Through many years of ‘life in two countries’, as he writes in his autobiography, Yaroshenko has come to understand a lot about British visual culture, which is traditional and provocative at the same time. In England, as in Carroll, nothing is entirely obvious, and what is seen is not necessarily true. The English conceal deeper meaning in jokes, contexts and nuanced intonation. The same applies to Yaroshenko, whose photographs nearly always express something more than what is directly perceived, often something very different.

Olafur Eliasson’s installation at Tate Modern in the former power station’s Turbine Hall, with the fixation of an artificial sun. The cult music festival at Glastonbury, where three Saxon kings and the legendary King Arthur lie beneath the ruins of an ancient abbey dissolved under Henry VIII, turns into a camp of merrymakers, new barbarians bent on capturing the island for the umpteenth time. In his photographs even the marriage of Prince William and Kate Middleton serves only as a setting for celebrations filled with a heartfelt unity among ordinary people, a unity others can only dream about.

In 2010 Grigoriy Yaroshenko travelled all over Scotland, visiting nearly every hamlet, distillery, cooperage and village pub in an effort to understand the local inhabitants (true enough, the Scots, particularly highlanders, are far more open and straightforward than residents of London’s Belgravia or Chelsea). By and large he is now well acquainted with them. Hopefully we too can draw a little closer and learn more about them from the ‘Britain’ photo project.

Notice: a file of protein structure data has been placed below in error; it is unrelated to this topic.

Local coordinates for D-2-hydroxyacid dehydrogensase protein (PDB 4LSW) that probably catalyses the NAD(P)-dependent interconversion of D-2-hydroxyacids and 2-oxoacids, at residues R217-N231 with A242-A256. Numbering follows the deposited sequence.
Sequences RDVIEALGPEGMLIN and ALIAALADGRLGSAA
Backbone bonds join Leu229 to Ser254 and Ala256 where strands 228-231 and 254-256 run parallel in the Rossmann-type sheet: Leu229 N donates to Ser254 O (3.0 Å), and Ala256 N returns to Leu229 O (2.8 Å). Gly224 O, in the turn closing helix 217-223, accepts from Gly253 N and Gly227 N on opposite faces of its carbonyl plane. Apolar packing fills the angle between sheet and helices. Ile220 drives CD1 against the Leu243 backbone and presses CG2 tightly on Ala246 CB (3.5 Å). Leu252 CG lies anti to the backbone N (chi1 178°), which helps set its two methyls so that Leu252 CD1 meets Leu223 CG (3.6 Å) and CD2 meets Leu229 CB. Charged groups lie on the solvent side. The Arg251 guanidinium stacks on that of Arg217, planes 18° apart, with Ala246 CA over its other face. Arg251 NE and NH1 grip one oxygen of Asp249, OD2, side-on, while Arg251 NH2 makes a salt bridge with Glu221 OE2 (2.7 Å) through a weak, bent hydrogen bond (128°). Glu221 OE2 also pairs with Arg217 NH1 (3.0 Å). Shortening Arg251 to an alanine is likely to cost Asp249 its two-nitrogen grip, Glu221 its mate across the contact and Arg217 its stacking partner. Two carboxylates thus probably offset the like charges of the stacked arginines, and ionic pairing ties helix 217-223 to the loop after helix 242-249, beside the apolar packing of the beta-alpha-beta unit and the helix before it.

Nina Levitina

The ’Britain’ project was conceived in London 10 years ago, in 2001. Not entirely understanding what I was doing or why at the outset, I took photographs of my experiences over a period of more than ten years. This work was based on hundreds of rolls of film, thousands of printed images and several exhibitions (’LondON’ — M’Ars Gallery, Moscow, 2005; National Liberal Club London, 2006; ’Traces’ — Glaz Gallery, Moscow, 2009; ’Spirit of Scotland’ — Atelier Am Eik, Dusseldorf, 2010; Leica Gallery, Moscow, 2011).

Many photographs have not yet been taken and many photographs lie ahead, but I now have a clear view of my unfinished project about a great country — great in the geographic and historical rather than political context, about a vanished Empire, the people and their life today. A land where, remarkably enough, the most irreconcilable enemies have managed to get along together, although even a hundred years later their descendants remember the injuries and insults they suffered. But they had the ability and capacity to move on, build new homes, bring up children and live peacefully while not forgetting their past, their fathers and grandfathers, their ’good’ neighbours, their history and traditions. All together and each separately, they overcame their hatred, their pride and wrath.

I certainly do not pretend to be objective, to have conducted serious analysis or research, I simply show the viewer a small part of my long-term daily observations of the country and people. My aim was to see and show what was real, living and genuine but well concealed behind multi-layered camouflage of stereotypes, customs and behavioural norms, the sanctity of private life or written and unwritten behavioural rituals.

Grigoriy Yaroshenko